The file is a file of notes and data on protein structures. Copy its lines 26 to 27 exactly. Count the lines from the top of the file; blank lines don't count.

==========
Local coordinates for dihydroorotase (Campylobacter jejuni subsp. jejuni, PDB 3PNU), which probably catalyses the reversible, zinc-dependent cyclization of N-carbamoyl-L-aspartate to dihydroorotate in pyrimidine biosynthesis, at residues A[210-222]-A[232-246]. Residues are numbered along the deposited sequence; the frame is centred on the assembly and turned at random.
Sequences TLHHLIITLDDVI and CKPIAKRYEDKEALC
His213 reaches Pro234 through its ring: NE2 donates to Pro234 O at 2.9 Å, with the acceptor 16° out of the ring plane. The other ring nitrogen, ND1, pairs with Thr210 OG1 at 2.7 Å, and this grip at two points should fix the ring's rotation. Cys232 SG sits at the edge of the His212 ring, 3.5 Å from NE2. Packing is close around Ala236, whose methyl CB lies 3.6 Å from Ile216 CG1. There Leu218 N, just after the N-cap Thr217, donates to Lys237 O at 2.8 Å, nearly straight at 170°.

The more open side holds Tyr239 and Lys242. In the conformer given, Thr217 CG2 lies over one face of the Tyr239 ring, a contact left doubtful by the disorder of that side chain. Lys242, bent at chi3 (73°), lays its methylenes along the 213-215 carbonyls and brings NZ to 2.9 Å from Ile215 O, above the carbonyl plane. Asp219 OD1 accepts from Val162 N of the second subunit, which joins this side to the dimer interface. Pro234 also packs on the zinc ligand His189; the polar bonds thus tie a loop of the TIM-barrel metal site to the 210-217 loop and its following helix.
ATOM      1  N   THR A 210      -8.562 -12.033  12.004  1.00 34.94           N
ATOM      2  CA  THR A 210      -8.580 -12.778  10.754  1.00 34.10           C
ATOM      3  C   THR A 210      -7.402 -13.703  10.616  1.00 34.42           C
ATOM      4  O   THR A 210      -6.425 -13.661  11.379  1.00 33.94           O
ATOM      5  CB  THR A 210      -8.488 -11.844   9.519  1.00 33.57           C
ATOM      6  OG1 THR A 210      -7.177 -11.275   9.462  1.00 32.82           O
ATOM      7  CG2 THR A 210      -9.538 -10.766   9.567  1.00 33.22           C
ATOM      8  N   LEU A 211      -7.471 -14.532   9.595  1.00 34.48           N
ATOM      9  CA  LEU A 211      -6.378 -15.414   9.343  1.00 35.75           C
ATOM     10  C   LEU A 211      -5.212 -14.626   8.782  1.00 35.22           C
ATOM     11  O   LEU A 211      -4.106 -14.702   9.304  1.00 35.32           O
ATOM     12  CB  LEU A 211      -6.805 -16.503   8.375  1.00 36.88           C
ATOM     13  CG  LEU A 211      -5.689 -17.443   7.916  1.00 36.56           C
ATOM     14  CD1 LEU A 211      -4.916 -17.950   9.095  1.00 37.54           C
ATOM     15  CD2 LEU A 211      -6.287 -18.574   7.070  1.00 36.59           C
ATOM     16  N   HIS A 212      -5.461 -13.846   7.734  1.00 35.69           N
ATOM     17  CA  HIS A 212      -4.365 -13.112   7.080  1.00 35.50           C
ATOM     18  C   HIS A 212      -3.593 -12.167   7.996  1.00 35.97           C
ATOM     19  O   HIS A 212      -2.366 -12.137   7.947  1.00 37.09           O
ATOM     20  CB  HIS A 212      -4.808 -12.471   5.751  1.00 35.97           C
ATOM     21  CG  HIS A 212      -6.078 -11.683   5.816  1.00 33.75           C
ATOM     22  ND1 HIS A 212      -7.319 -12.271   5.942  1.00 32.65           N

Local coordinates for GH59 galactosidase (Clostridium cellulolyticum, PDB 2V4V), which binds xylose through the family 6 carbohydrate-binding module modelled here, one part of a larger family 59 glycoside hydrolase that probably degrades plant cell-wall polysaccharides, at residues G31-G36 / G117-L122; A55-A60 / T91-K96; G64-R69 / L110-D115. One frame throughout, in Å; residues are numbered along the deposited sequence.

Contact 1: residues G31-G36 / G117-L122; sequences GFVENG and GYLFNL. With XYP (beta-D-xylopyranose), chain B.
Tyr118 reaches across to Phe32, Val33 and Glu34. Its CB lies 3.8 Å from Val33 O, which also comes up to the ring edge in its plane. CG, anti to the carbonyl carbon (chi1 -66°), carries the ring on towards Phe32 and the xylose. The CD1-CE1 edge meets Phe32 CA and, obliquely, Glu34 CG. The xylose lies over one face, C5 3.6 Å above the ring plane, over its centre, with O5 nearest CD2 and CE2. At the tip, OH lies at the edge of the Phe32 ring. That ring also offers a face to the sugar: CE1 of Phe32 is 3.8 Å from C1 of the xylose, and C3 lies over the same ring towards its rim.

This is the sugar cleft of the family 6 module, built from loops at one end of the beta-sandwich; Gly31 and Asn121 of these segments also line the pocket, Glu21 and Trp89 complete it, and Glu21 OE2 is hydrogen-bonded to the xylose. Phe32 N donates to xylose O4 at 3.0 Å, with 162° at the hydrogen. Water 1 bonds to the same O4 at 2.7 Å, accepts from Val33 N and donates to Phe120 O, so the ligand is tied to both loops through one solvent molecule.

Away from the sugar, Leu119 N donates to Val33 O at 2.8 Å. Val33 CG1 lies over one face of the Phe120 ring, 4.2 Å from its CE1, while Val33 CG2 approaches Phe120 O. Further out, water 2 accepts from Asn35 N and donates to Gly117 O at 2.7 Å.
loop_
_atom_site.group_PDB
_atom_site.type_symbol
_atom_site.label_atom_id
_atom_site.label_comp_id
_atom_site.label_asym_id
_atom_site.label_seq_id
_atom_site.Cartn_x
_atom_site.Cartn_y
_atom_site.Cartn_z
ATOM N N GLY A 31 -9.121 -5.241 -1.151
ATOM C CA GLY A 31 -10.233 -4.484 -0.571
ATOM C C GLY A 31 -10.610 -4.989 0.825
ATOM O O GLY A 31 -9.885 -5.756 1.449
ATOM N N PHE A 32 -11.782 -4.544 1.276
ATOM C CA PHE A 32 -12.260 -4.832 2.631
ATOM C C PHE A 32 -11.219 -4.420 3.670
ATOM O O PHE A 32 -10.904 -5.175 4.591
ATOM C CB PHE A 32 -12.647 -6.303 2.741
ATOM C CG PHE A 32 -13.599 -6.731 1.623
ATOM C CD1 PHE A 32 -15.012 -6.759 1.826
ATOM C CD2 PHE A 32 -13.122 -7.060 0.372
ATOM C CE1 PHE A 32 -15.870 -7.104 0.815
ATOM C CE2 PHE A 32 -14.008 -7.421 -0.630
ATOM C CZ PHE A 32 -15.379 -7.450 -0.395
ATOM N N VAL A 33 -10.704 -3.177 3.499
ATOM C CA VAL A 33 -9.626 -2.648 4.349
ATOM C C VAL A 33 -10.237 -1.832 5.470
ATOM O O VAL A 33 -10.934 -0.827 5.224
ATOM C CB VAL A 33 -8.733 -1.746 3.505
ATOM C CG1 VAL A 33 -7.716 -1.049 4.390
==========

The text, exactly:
ATOM     22  ND1 HIS A 212      -7.319 -12.271   5.942  1.00 32.65           N

Local coordinates for GH59 galactosidase (Clostridium cellulolyticum, PDB 2V4V), which binds xylose through the family 6 carbohydrate-binding module modelled here, one part of a larger family 59 glycoside hydrolase that probably degrades plant cell-wall polysaccharides, at residues G31-G36 / G117-L122; A55-A60 / T91-K96; G64-R69 / L110-D115. One frame throughout, in Å; residues are numbered along the deposited sequence.